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rdhutch

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About rdhutch

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    USA
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  1. I ran across this old GE unit in a house in coastal Georgia. It's a weekend get away, still works. The guys uses it for his beer and wine. I could not find a model #, but the serial # is 82-334-302. Any idea how old it is? Click to Enlarge 23.34 KB
  2. We use them in our pest control department, but only in the sales phase. Its a handy tool to help close the deal, especially in commercial establishments. On the technical side, our technicians don't need them. They know how to track and trap rodents. Most of our equipment distributors don't even push them anymore.
  3. It does not sound like Powder Post Beetles to me. I agree with Jim Katen's analysis. The most obvious clue was the presence of larvae. Wood destroying beetles do not exit in the larval stage.
  4. I agree with Mr. Katen's question, what are attempting to accomplish. Boracare is a very effective fungicide, but once again, if you fail to eliminate the source of the fungi or mold, you are wasting time and money. Consideration should be given to the installation of a moisture barrier and increasing crawl space ventilation. Crawl space encapsulation, done properly, has shown to be a great method in my humid area, but it is very expensive. On the other side, Boracare is also effective as a pesticide that when applied properly, is very effective in the control or prevention of termites, powder post beetles, and old house borers. "Applied properly" is the key term, anything less than that is a waste of time and money.
  5. That is not wood boring beetles. That frass is from Drywood Termites. Under a strong magnifying glass or microscope the fecal pellets look like this: Click to Enlarge 7.26 KB
  6. When I do a tight crawl space, I always take a small shovel in with me. It's actually an old Army entrenching tool. It makes a good tool for clearing spider webs from my path, a good weapon if ever needed, most importantly, it permits me to make my way under tight spaces and will always get me out if I get stuck, which has happened several times over the years.
  7. Here is Southeast Georgia we get frequent calls about wasps, bees, and other stinging insects. If the culprits are bees, we call in a bee keeper to extract them from the house. If they are wasp, a can of wasp freeze usually solves the problem. Yellow Jackets are aggressive but rarely nest inside a home. However, when they do, we drill small holes through the sheet rock (quietly) and inject a pesticide dust (Drione) to kill them. We try to do it during the evening when most of the workers have returned to the nest. Once they are dead we cut out a section of the sheetrock and extract the mess. My advice, call an expert like you would for anything else on your house that you are not familiar with. These critters can be deadly if provoked.
  8. We use Timbor or Boracare. Both are very effective in combating mold and Powder Post Beetles. Read the labels, mixing instructions are critical, especially in cold weather.
  9. Good observation on the 4 wheeler. No, it isn't mine but I wish it was. It belongs to the survey team. This was a rural property that has been tied up in an estate and vacant for 3 years. The vegatation you see in the background surrounded the detached work shop but is similiar to the entire 5 acre lot. The crawl space was infested with roaches, several wasps nest on the house, and the gnats were horrible (thus the long sleeve shirts in 90 degree weather). The house is a piece of crap but the lot will be great once it is cleaned up and all the critters are gone. I've had better inspections.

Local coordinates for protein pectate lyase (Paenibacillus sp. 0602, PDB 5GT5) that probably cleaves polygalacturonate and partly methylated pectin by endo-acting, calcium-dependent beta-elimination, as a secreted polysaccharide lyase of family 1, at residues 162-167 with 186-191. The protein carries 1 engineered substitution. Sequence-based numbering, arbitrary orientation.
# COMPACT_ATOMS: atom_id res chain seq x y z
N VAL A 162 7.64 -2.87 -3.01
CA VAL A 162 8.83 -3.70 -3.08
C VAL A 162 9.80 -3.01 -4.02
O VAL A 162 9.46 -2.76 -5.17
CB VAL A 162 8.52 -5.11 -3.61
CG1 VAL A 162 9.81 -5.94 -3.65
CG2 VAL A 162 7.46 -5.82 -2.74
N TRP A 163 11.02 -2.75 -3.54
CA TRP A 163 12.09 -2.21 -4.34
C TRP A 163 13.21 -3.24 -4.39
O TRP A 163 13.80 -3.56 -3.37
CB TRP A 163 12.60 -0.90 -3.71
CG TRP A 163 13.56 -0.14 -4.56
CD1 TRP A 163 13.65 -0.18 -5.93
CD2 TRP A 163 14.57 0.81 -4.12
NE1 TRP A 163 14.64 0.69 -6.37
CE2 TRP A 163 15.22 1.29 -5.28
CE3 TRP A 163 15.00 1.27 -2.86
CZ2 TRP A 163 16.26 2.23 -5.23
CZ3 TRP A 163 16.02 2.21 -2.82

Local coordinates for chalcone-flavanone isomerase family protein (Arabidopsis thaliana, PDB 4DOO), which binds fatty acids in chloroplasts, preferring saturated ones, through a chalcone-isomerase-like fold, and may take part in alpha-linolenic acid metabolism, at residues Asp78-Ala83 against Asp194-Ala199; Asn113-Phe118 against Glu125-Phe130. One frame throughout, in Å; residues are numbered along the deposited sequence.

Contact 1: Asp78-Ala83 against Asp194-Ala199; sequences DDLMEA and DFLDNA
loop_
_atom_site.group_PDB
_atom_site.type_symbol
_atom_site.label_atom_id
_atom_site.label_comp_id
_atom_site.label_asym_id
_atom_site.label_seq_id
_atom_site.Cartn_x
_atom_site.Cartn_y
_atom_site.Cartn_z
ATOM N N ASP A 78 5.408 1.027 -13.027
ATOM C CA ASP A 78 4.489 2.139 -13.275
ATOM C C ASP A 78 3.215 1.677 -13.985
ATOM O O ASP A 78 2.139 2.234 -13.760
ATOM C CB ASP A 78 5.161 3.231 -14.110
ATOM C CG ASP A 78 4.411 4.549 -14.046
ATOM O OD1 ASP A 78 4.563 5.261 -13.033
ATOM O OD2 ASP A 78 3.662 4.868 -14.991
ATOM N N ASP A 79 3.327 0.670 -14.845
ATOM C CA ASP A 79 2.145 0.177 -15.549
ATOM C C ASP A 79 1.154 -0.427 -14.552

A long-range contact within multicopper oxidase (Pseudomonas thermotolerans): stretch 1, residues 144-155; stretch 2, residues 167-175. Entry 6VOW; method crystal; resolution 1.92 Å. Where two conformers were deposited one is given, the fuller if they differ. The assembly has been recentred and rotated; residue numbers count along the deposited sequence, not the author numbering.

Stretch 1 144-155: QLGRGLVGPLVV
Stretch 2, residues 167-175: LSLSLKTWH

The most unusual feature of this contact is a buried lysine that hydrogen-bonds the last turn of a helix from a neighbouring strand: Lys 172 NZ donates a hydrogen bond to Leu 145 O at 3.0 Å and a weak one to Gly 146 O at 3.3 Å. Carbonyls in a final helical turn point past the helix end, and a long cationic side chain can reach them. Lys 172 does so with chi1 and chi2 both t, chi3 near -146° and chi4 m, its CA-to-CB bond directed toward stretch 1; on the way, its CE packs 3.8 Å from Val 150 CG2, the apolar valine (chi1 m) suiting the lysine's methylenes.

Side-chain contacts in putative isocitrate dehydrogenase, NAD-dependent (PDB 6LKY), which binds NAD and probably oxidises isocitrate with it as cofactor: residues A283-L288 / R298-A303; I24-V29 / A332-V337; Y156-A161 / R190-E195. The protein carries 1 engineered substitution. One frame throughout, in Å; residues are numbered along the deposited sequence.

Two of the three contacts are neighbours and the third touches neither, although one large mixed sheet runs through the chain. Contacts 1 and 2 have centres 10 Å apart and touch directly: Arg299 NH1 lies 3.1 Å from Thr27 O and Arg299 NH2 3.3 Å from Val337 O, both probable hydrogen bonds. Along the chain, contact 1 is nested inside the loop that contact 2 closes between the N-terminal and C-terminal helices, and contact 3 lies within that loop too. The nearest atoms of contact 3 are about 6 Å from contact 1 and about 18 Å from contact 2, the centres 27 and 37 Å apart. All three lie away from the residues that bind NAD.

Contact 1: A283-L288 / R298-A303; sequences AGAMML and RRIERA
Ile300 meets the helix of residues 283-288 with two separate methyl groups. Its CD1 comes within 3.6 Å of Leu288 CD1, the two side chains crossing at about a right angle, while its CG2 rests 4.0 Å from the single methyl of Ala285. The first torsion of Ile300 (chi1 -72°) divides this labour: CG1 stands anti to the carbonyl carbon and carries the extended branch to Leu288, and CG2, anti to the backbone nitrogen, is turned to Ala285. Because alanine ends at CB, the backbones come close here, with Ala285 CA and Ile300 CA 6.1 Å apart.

10. Killed this one last month during an inspection. Click to Enlarge 115.64 KB
  11. I smelled gas around mine and suspected a leak. The gas company checked it and said everything was ok, that the smell will get stronger as the tank empties. I had a new tank put in a couple of years ago after some remodeling. Same thing, each time the tank gets low I can smell gas when I get near the tank. We don't bury them here either so I'm not sure of the affect there.
  12. Standard practice is drilling through the hollow void in the CMU blocks. The purpose of which is to inject termiticide under the slab, and into the block voids. Current rules call for drilling each hole a minimum of 12" apart. If the blocks have been poured with concrete, then of course there would be no void so there is no harm in the drill locations that you see. If the treatment was done prior to 1995, the standard was to drill one hole every 18" (which could also be an indicator of why the drill marks are in the mortor joints in your picture).
  13. To define a weed: any plant growing in a location it is not wanted.
  14. I have never done a home inspection on a mobile home and have no plans to do one in the future. However, I have performed many termite inspections on them. Recently a local HI wrote up one for having the tongue removed but remaining under the house (in the crawl space). He stated this was not allowed. He did not answer my question, but why is this wrong? I see them under most of the trailers (correction, mobile homes) that I have been under and have never seen a problem.
  15. Only the fire investigators can determine the actual cause, especially in an attic fire. On a separate note, my brothers house burned two weeks ago. The house was over 40 years old and had two DYI additions. The fire started in the attic above one of the additions. Investigators determined faulty wiring caused the fire. Ironic, the previous owner who did the additions was an electrician, and my brother is the fire chief in that city.
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